Tennessee might be limping into Hawkins Field this weekend but No. 2 Vanderbilt insists it is not overlooking the Volunteers.
If recent history is any indication, the Commodores shouldn’t.
Tennessee has dropped 11 of its last 14 and Vanderbilt has won 15 of 17. But the Volunteers had the upper-hand the last two years, winning five out of six against the Commodores.
“That is a team that has handled us the last couple years,” Vanderbilt coach Tim Corbin said. “We’ve been able to go on and play in the postseason but it doesn’t really matter. When you are playing a team like that that has handled you the last couple years, yeah, it is important that you play well against them. Whomever we play in the [Southeastern Conference), you get to that Friday and there is some anxiousness going into that game.”
The in-state rivalry might not receive as much hype as do football or men’s basketball — or even women’s basketball — but pride is still on the line when the two teams meet. And that will be no different when the series opens at 6 p.m. on Friday. Vanderbilt officials are expecting a packed Hawkins Field this weekend.
Against LSU last weekend, there were two sellouts and a three-day attendance of 9,788, which is the second most for a series in school history. That passed the 9,616 Vanderbilt recorded in its series against Alabama nearly two weeks ago. The record is 10,338, which was set two years ago against Tennessee. Two of those games drew 3,700 fans, which is the school record for the most in a single game.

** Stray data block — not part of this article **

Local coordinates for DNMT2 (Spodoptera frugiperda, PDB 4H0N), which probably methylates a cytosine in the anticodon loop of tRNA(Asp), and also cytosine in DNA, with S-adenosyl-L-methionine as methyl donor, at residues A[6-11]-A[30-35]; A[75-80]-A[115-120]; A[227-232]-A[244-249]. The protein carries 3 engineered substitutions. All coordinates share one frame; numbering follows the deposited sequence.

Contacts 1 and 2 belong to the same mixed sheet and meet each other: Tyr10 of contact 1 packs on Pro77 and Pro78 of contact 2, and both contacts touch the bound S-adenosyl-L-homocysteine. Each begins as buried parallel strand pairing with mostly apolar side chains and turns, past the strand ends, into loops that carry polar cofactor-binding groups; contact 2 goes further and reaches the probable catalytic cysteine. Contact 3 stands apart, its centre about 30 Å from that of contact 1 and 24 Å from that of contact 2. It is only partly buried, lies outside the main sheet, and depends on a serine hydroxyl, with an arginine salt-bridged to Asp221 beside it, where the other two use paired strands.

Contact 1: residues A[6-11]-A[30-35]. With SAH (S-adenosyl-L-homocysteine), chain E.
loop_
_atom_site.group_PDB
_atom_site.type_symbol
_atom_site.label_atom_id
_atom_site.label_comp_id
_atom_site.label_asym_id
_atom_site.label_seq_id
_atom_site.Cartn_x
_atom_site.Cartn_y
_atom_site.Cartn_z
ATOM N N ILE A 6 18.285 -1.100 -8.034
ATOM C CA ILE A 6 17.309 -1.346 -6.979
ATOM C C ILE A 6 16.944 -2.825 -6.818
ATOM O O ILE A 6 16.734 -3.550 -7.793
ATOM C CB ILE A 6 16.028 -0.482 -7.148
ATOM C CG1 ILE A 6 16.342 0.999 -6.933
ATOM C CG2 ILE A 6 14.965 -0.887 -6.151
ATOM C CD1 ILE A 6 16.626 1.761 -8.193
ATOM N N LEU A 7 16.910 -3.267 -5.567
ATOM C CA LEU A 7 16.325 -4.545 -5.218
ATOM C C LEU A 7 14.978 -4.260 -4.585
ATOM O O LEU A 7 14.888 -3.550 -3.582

That environment could add to the rivalry. Vanderbilt pitcher Sonny Gray, who hails from Smyrna, says the rivalry brings out something extra from those who grew up in the state of Tennessee. Gray, however, says that excitement has to be controlled.
“You got to drop that as soon as you start thinking about it,” Gray said. “Once you starting doing that, then you start doing things you don’t normally do.”
Added Vanderbilt catcher Curt Casali: “I think for a lot of the local people around here, they make it a little bit more than what we perceive it to be. Every team that comes in here, or when we go on the road, it is a challenge for us and we are looking forward to the opportunity.”
Tennessee holds a slim 154-148-3 edge in the series and has gone farther in the postseason than Vanderbilt — to the College World Series in 2005.
The Commodores (35-5, 14-4), however, have been the more successful program as of late. They have reached an NCAA Regional the last five years and were one win away from their first trip to the CWS in 2010.
The Volunteers, meanwhile, haven’t made it back to the NCAA Tournament since 2005 and have reached the SEC Tournament just once in the last five years.
It looks like that streak will continue for Tennessee, which is 22-17 overall and 5-13 in the SEC. The Volunteers haven’t been getting blown out, though, as eight of their last nine games have been decided by two runs or less. Corbin says that is what makes the Volunteers dangerous — they have nothing to lose.
“Their motivation is going to be high,” Corbin said. “It is not like Tennessee is losing games by five and six and seven runs. They are losing games by a run. They are very capable of figuring things out.”